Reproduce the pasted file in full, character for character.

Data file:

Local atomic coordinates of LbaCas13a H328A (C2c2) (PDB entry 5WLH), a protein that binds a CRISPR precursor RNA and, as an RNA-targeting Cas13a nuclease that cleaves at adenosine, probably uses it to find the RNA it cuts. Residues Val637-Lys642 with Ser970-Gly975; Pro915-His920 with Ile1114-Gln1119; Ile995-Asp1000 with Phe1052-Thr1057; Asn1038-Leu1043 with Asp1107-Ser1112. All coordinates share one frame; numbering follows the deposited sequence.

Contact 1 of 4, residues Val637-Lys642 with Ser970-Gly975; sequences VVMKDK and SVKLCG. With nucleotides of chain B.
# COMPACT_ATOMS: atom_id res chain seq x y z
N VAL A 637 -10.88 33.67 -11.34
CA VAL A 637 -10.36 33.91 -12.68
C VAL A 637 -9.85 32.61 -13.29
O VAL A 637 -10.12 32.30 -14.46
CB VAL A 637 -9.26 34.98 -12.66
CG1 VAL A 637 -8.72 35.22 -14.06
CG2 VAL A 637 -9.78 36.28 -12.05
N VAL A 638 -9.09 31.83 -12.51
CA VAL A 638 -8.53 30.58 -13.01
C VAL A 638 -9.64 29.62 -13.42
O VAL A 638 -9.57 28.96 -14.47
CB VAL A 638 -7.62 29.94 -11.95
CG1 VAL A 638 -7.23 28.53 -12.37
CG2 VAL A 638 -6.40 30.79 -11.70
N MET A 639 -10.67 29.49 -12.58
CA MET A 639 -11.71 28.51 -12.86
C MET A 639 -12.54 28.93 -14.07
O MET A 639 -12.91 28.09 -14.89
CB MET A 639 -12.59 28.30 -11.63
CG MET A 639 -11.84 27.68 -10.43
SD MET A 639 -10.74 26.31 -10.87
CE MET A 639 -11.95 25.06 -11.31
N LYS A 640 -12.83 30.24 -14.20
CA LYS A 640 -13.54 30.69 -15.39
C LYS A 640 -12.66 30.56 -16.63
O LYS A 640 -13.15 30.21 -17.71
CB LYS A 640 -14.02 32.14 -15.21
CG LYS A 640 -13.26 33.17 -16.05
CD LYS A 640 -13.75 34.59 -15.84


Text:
Local atomic coordinates of LbaCas13a H328A (C2c2) (PDB entry 5WLH), a protein that binds a CRISPR precursor RNA and, as an RNA-targeting Cas13a nuclease that cleaves at adenosine, probably uses it to find the RNA it cuts. Residues Val637-Lys642 with Ser970-Gly975; Pro915-His920 with Ile1114-Gln1119; Ile995-Asp1000 with Phe1052-Thr1057; Asn1038-Leu1043 with Asp1107-Ser1112. All coordinates share one frame; numbering follows the deposited sequence.

Contact 1 of 4, residues Val637-Lys642 with Ser970-Gly975; sequences VVMKDK and SVKLCG. With nucleotides of chain B.
# COMPACT_ATOMS: atom_id res chain seq x y z
N VAL A 637 -10.88 33.67 -11.34
CA VAL A 637 -10.36 33.91 -12.68
C VAL A 637 -9.85 32.61 -13.29
O VAL A 637 -10.12 32.30 -14.46
CB VAL A 637 -9.26 34.98 -12.66
CG1 VAL A 637 -8.72 35.22 -14.06
CG2 VAL A 637 -9.78 36.28 -12.05
N VAL A 638 -9.09 31.83 -12.51
CA VAL A 638 -8.53 30.58 -13.01
C VAL A 638 -9.64 29.62 -13.42
O VAL A 638 -9.57 28.96 -14.47
CB VAL A 638 -7.62 29.94 -11.95
CG1 VAL A 638 -7.23 28.53 -12.37
CG2 VAL A 638 -6.40 30.79 -11.70
N MET A 639 -10.67 29.49 -12.58
CA MET A 639 -11.71 28.51 -12.86
C MET A 639 -12.54 28.93 -14.07
O MET A 639 -12.91 28.09 -14.89
CB MET A 639 -12.59 28.30 -11.63
CG MET A 639 -11.84 27.68 -10.43
SD MET A 639 -10.74 26.31 -10.87
CE MET A 639 -11.95 25.06 -11.31
N LYS A 640 -12.83 30.24 -14.20
CA LYS A 640 -13.54 30.69 -15.39
C LYS A 640 -12.66 30.56 -16.63
O LYS A 640 -13.15 30.21 -17.71
CB LYS A 640 -14.02 32.14 -15.21
CG LYS A 640 -13.26 33.17 -16.05
CD LYS A 640 -13.75 34.59 -15.84